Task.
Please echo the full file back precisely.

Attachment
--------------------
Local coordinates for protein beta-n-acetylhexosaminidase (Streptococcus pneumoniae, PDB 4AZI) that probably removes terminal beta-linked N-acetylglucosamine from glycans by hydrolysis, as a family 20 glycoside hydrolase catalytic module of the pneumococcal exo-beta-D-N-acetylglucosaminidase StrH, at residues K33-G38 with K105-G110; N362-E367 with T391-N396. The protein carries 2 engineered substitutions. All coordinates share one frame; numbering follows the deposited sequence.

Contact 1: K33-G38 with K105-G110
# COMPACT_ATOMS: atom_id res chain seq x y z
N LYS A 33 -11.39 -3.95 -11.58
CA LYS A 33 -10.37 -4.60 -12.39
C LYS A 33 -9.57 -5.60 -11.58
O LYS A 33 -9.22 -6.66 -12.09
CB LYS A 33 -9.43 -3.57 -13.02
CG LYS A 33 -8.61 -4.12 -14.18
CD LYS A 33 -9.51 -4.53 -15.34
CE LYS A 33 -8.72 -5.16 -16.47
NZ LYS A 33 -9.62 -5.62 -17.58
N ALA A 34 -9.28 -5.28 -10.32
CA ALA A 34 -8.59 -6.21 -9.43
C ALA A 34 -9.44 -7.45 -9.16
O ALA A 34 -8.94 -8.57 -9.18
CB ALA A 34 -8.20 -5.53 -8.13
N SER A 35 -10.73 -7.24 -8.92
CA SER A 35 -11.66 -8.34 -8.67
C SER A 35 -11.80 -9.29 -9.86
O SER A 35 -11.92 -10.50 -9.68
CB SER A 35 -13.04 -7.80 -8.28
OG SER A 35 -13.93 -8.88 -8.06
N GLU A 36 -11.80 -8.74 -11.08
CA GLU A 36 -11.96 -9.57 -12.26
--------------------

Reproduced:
Local coordinates for protein beta-n-acetylhexosaminidase (Streptococcus pneumoniae, PDB 4AZI) that probably removes terminal beta-linked N-acetylglucosamine from glycans by hydrolysis, as a family 20 glycoside hydrolase catalytic module of the pneumococcal exo-beta-D-N-acetylglucosaminidase StrH, at residues K33-G38 with K105-G110; N362-E367 with T391-N396. The protein carries 2 engineered substitutions. All coordinates share one frame; numbering follows the deposited sequence.

Contact 1: K33-G38 with K105-G110
# COMPACT_ATOMS: atom_id res chain seq x y z
N LYS A 33 -11.39 -3.95 -11.58
CA LYS A 33 -10.37 -4.60 -12.39
C LYS A 33 -9.57 -5.60 -11.58
O LYS A 33 -9.22 -6.66 -12.09
CB LYS A 33 -9.43 -3.57 -13.02
CG LYS A 33 -8.61 -4.12 -14.18
CD LYS A 33 -9.51 -4.53 -15.34
CE LYS A 33 -8.72 -5.16 -16.47
NZ LYS A 33 -9.62 -5.62 -17.58
N ALA A 34 -9.28 -5.28 -10.32
CA ALA A 34 -8.59 -6.21 -9.43
C ALA A 34 -9.44 -7.45 -9.16
O ALA A 34 -8.94 -8.57 -9.18
CB ALA A 34 -8.20 -5.53 -8.13
N SER A 35 -10.73 -7.24 -8.92
CA SER A 35 -11.66 -8.34 -8.67
C SER A 35 -11.80 -9.29 -9.86
O SER A 35 -11.92 -10.50 -9.68
CB SER A 35 -13.04 -7.80 -8.28
OG SER A 35 -13.93 -8.88 -8.06
N GLU A 36 -11.80 -8.74 -11.08
CA GLU A 36 -11.96 -9.57 -12.26